Why I'm Proudly Wearing Shorts This Summer as Someone With Ichthyosis
Why do we as a society focus so much on hotness?
Society has indoctrinated us into thinking that certain features are more attractive than others. The truth is, beauty is a social construct that often causes never-ending stress for those who do not fit the mold created by society. As we approach “hot girl summer,” I have been reflecting on past summers.
Growing up with ichthyosis, a skin condition that causes dry flaky skin, and not falling into what is considered “beautiful,” I struggled for many years. I often wondered why all representations in the media of those with a visible difference were portrayed as “evil” or “gross” in movies and television. Characters with disabilities were treated as animals or less than. Since this was before the days of social media, I was left with a sense of hopelessness that I could never be loved or that I should be ashamed to be around “normal” people.
These issues become especially hard in the summer when clothing is smaller and tighter. Also, because of my condition, I am at risk for overheating so that is always a major factor in the summer. I often found myself declining invitations from friends to do things because I was uncomfortable being ignored by strangers, or worse looked at like I was disgusting. I worried about being a burden if I needed to seek A/C and water. Besides a few close friends, I was often afraid to even talk about my condition because I did not want other people to feel awkward. I rarely wore shorts or dresses because I did not want to stand out, but the more clothes I wore in warm weather, the higher risk I was at to overheat. When I was 18, I was bullied so badly at college by my suitemates that I moved home after only two months, ultimately dropping out. College became a huge trigger for me, and I did not go back to get my bachelor’s degree until I was 33 and finished my degree at 35.
Why do we fear that which we do not understand? Why can’t we empathize with those who look different than us? How does what I look like affect your life?
As I have gotten older, after years of therapy, I have learned to love myself and my skin. I am no longer afraid. Having ichthyosis is a huge part of me. It has shaped my experiences and given me some incredible opportunities. Reframing my thoughts has opened my life and allowed me to enjoy things, rather than fear them. I am also a parent to a boy with ichthyosis and that is why I speak out in hopes of educating others, so he does not have to go through what I went through. I also want him to be proud of his uniqueness. There is nothing he cannot accomplish, and I hope his skin does not hold him back, the way it held me back for so long.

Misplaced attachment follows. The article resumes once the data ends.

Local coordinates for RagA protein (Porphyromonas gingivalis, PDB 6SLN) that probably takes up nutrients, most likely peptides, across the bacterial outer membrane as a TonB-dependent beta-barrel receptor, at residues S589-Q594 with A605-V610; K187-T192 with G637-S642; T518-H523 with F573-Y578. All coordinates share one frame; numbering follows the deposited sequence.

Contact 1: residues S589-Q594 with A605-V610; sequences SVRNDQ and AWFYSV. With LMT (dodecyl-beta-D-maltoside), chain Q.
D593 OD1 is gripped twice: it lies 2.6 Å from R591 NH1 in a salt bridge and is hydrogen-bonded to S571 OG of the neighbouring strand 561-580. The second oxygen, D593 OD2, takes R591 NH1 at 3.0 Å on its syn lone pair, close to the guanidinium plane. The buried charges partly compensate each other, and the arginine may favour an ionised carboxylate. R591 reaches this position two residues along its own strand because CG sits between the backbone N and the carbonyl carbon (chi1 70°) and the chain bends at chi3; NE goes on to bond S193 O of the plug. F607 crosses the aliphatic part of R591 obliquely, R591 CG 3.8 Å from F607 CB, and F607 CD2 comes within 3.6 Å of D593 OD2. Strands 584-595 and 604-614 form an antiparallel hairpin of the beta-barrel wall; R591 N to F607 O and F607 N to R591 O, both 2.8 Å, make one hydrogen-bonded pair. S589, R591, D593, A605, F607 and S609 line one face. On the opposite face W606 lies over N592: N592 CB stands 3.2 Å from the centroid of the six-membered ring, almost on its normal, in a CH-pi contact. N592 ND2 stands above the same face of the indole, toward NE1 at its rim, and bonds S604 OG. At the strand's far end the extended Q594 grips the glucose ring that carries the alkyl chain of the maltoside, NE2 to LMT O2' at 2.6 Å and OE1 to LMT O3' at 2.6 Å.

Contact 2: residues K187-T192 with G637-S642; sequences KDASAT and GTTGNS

There are two old sayings that I often think about when considering how we can change society and learn to be more empathic. The first one is “beauty is in the eye of the beholder” meaning beauty is not objective, it’s subjective, and what one may find beautiful may not appeal to another. While this is true, in my opinion, we can go one step further and we can learn to not judge others for what they find beautiful. We should learn to accept people of all shapes, sizes and colors. The second saying I often think about is “beauty is more than skin deep.” Who a person is and what they stand for is so much more important than how they look.
Remember when you were little, your friends were kids who you had things in common with, and it didn’t matter what they looked like? We should all go back to that simpler time. Closed-mindedness and hate are not something we are born with, they are something we are taught. However, we can break the mold of our ancestors and change our thought processes.
So as you’re enjoying this summer, do not judge those who are different. Instead, try to learn from their perspective. Who knows, you might just find a new friend. And if you are one of those people who are afraid that you will be judged by others, wear those shorts or that bathing suit. Live your best life and you will no doubt attract amazing people into your circle.